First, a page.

Man From U.N.C.L.E. MGM / Arena 1964-68

“Open Channel ‘D'”

This is American Television at it’s best, spy series just don’t come any cooler than this. Almost a direct result of the success of Bond in the cinema‚Äôs, though the series had been in development since 1961. A little known fact (outside of fan circles) was that of Ian Flemings involvement in the early development of the series, though his final contribution was little more than the name Napoleon Solo. Another name was also contributed by Fleming, in Flemings version of UNCLE, Solo’s boss was to have had a secretary much akin to Moneypenney in his Bond books, named April Dancer a name that was later to be used in the Girl from UNCLE.

Napoleon Solo (Robert Vaughn) and Illya Nackovich Kuryakin (David McCallum), UNCLE’s favourite nephews, who each week for 105 episodes would combat the menace for the most part of THRUSH. The threats in UNCLE were global, and indeed UNCLE itself was to be an international organisation, owing no allegiance to any one government. Here in the midst of the cold war was a spy series that had an American and a Russian agent not opposing each other but working side by side, for a larger cause that of world peace. As explained in the first season’s opening titles “UNCLE is an organisation consisting of agents of all nationalities. It’s involved in maintaining political and legal order anywhere in the world.” Early episodes also contained personal introductions from the three principles, whereby they spoke directly into the camera explaining their role in UNCLE.

This in itself is part of UNCLE’s success or appeal. The pretence of this being a real organisation, with even a disclaimer being included in the end credits. “We wish to thank the United Network Command for Law and Enforcement without whose assistance this programme would not be possible.” The series also owes much to the casting, the teaming of Vaughn and McCallum, the tongue in cheek humour and banter between them, just enough to give the right feel without going too far over the top and becoming stupid. You could believe in the characters, because the actors appeared to believe in their situations.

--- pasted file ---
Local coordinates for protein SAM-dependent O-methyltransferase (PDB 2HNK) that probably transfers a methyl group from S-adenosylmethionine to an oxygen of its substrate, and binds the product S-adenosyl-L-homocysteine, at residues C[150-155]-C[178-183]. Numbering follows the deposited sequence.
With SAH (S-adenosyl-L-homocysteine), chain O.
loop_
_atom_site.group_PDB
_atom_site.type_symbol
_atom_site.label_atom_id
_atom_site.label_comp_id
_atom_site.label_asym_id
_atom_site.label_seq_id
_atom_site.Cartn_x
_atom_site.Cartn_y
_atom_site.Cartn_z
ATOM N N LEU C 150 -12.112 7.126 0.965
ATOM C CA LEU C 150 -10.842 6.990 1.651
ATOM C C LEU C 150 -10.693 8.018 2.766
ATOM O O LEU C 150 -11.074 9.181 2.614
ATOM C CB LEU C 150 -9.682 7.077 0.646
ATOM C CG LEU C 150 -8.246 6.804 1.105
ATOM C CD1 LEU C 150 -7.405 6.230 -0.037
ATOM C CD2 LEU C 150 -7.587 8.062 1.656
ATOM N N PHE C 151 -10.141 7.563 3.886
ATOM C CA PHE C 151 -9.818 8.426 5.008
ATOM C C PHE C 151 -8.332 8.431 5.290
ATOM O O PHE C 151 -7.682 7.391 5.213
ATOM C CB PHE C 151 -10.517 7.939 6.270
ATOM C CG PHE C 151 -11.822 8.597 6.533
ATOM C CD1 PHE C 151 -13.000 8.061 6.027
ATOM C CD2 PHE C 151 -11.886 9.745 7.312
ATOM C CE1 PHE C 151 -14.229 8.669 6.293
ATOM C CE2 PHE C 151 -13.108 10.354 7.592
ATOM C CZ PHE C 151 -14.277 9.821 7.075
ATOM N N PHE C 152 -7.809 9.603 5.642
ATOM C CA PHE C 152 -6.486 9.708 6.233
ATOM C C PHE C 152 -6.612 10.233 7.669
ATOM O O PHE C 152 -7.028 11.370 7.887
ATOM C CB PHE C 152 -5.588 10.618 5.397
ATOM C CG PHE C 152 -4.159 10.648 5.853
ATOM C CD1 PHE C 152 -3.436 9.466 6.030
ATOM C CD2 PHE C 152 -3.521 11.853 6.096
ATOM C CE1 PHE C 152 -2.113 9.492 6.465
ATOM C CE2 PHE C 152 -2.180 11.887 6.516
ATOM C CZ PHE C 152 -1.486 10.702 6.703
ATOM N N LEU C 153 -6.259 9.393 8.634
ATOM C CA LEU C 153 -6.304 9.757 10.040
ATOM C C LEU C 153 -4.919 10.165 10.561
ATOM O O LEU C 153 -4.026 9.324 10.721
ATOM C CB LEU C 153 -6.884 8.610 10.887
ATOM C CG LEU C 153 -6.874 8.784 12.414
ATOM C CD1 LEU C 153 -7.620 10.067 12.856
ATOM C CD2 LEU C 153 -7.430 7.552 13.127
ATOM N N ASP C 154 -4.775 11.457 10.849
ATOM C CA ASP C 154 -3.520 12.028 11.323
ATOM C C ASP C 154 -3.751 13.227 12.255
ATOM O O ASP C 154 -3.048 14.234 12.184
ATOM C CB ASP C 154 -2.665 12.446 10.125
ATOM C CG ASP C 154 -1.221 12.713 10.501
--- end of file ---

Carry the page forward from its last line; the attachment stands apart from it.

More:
The first season of 29 black and white episodes first aired in 1964, starting with ‘The Vulcan Affair’, which in a slightly different and longer form was released as a feature film ‘To Trap a Spy’. In all, eight UNCLE films were produced by the combining of 15 episodes, and it is possibly thanks to these films the series has remained as popular as it still is, (In my case it was these films that first introduced me to the series) barely a year goes by without one or another of the films being broadcast in the UK. Only 90 of the 105 episodes were shown in the UK, as the episodes used to make the films were not sold to TV companies in countries where the films were to be on general release. Likewise the last 5 UNCLE films were not shown in the USA. American audiences were not impressed with paying at a cinema, to see an episode, which they were able to watch on television for free as had been the case with the first 3 films. Napoleon and Illya were to return in 1983 for a one off TV movie “The Fifteen Years Later Affair” but no full-scale revival followed.

A remarkable array of different products were issued in connection with this series, everything from bubble gum to wristwatches, few other shows at this time came close to the range of products issued, (Today this amount of spin off’s is commonplace). It must be remembered that although as larger a range of products appears for Star Trek (and continues to appear) most of this did not occur until the series syndication in the early seventies. Interestingly the first pairing of Shatner and Nimoy, prior to Star Trek, takes place in a first season episode The Project Strigas Affair. There were quite possibly more UNCLE products issued in America during the sixties than for almost any other TV series at the same time.

Merchandise briefing now continues: